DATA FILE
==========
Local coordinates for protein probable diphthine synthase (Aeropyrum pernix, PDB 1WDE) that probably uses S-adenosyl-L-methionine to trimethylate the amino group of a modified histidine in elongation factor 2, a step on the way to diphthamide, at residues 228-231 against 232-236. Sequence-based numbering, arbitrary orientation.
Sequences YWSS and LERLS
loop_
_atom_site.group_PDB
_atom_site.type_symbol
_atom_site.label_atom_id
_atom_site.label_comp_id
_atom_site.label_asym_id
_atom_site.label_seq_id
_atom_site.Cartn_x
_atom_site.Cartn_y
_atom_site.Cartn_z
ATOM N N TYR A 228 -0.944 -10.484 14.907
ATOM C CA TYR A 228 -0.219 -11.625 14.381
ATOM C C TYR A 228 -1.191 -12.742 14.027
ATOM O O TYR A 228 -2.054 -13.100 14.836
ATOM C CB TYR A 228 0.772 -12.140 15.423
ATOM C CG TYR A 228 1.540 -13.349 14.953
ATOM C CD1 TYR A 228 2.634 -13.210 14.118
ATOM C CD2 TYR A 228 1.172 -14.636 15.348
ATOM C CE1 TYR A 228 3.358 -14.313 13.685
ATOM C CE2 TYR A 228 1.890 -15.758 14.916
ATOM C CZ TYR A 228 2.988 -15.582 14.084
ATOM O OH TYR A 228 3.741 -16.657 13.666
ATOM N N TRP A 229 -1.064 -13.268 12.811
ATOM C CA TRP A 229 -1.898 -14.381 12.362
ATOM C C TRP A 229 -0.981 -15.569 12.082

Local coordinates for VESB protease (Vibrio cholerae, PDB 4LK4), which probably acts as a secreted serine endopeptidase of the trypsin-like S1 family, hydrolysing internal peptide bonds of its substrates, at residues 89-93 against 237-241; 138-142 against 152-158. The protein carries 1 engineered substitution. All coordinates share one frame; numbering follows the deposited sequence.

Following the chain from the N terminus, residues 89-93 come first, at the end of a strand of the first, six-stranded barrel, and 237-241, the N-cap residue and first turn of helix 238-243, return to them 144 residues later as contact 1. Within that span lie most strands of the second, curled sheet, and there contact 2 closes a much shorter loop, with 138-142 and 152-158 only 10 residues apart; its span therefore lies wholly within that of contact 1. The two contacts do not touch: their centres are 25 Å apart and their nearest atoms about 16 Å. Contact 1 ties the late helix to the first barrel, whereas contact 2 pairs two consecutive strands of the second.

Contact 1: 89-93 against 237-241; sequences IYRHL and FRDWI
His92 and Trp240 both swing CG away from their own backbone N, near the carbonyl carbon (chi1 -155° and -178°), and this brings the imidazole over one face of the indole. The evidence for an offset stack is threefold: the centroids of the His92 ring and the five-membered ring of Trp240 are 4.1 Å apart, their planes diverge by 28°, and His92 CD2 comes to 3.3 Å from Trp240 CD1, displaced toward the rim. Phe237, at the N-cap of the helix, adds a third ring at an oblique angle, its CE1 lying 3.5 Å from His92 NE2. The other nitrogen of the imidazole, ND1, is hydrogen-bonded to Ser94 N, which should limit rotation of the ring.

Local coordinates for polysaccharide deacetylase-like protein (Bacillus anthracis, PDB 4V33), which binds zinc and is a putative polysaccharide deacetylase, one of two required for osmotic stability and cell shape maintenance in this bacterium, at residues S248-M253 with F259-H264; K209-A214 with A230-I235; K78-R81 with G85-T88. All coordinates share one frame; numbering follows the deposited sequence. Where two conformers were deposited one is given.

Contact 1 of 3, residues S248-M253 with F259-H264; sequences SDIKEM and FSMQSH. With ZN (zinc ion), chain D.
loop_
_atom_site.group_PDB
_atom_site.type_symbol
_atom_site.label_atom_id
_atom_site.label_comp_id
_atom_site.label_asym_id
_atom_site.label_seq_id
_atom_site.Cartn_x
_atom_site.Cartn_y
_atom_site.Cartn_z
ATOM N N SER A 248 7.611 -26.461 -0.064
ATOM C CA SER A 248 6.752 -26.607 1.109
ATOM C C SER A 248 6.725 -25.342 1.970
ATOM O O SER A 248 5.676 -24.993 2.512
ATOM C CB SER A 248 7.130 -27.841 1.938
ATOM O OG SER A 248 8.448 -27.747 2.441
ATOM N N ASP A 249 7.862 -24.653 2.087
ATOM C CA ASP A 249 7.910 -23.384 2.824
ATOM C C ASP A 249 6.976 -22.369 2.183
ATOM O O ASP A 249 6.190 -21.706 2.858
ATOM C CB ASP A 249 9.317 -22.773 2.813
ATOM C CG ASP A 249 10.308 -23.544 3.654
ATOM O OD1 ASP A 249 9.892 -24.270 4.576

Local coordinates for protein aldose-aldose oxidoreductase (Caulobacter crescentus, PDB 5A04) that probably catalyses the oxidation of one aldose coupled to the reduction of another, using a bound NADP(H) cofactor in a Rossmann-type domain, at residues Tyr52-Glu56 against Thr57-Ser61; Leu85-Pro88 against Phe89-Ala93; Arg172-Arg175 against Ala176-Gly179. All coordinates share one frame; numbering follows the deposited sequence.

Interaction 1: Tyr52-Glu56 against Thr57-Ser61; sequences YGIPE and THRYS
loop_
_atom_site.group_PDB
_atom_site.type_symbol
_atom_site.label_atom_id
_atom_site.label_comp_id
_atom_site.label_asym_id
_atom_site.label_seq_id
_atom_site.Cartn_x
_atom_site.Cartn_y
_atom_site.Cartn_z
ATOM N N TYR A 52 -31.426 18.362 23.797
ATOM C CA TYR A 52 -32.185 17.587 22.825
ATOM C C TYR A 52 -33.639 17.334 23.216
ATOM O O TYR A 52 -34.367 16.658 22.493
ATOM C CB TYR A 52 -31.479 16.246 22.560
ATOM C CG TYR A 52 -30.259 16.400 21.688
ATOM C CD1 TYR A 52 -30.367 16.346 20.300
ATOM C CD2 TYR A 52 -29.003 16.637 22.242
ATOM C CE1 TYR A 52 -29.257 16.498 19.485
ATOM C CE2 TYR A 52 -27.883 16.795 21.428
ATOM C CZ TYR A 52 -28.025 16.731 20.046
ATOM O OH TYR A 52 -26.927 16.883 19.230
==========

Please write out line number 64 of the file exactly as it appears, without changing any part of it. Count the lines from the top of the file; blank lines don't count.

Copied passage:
_atom_site.label_asym_id